Many situations are more complicated than a basic direct variation or inverse variation model. One variable often depends on multiple other variables. When a variable is dependent on the product or quotient of two or more variables, this is called **joint variation**. For example, the cost of busing students for each school trip varies with the number of students attending and the distance from the school. The variable *c*, cost, varies jointly with the number of students, *n*, and the distance, *d*.

### A General Note: Joint Variation

Joint variation occurs when a variable varies directly or inversely with multiple variables.

For instance, if *x* varies directly with both *y* and *z*, we have *x *= *kyz*. If *x* varies directly with *y* and inversely with *z*, we have [latex]x=\frac{ky}{z}[/latex]. Notice that we only use one constant in a joint variation equation.

### Example 4: Solving Problems Involving Joint Variation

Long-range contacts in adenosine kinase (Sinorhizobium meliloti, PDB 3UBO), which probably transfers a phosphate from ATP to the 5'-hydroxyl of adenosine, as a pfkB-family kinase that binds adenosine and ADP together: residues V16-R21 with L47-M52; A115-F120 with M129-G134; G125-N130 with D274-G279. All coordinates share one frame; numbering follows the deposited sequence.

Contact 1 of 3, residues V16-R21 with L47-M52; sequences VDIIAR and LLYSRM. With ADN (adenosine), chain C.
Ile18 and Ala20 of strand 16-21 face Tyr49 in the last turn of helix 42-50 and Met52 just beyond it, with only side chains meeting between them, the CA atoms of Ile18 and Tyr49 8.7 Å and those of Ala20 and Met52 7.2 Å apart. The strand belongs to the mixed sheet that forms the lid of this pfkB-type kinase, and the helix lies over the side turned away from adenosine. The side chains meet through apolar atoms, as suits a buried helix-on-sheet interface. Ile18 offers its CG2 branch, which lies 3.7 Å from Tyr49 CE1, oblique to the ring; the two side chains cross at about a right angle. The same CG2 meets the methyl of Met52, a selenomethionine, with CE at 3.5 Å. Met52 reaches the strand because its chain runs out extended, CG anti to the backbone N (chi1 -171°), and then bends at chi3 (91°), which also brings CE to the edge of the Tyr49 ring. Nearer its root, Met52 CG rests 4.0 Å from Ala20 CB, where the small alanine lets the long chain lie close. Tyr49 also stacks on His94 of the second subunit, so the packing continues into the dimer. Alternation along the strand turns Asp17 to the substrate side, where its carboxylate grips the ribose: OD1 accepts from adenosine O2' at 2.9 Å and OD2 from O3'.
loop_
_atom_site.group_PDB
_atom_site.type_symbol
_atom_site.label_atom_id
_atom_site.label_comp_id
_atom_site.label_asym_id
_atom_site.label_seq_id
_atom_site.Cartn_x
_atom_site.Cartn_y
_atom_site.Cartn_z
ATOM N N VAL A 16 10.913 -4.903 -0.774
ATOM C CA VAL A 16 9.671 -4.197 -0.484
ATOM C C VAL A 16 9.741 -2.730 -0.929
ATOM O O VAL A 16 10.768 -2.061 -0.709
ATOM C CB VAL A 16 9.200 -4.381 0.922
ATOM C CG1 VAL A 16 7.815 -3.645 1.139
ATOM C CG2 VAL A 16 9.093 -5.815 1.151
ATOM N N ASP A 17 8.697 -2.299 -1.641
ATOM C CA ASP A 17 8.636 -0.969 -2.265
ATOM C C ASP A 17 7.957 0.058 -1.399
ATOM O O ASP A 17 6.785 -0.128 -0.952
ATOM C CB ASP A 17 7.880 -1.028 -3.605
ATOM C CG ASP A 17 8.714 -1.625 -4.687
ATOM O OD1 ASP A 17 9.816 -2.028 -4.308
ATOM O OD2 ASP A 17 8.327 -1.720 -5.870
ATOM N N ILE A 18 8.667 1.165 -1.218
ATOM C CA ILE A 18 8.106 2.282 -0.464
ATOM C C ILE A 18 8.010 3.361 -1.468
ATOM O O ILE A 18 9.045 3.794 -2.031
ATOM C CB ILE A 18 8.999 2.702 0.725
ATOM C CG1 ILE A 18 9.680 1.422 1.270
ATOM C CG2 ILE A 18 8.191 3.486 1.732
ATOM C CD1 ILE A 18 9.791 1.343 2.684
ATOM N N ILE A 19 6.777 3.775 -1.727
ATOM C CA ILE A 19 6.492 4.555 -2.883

A quantity *x* varies directly with the square of *y* and inversely with the cube root of *z*. If *x *= 6 when *y *= 2 and *z *= 8, find *x* when *y *= 1 and *z *= 27.

### Solution

Begin by writing an equation to show the relationship between the variables.

Substitute *x *= 6, *y *= 2, and *z *= 8 to find the value of the constant *k*.

Now we can substitute the value of the constant into the equation for the relationship.

To find *x* when *y *= 1 and *z *= 27, we will substitute values for *y* and *z* into our equation.

### Try It 3

*x* varies directly with the square of *y* and inversely with *z*. If *x *= 40 when *y *= 4 and *z *= 2, find *x* when *y *= 10 and *z *= 25.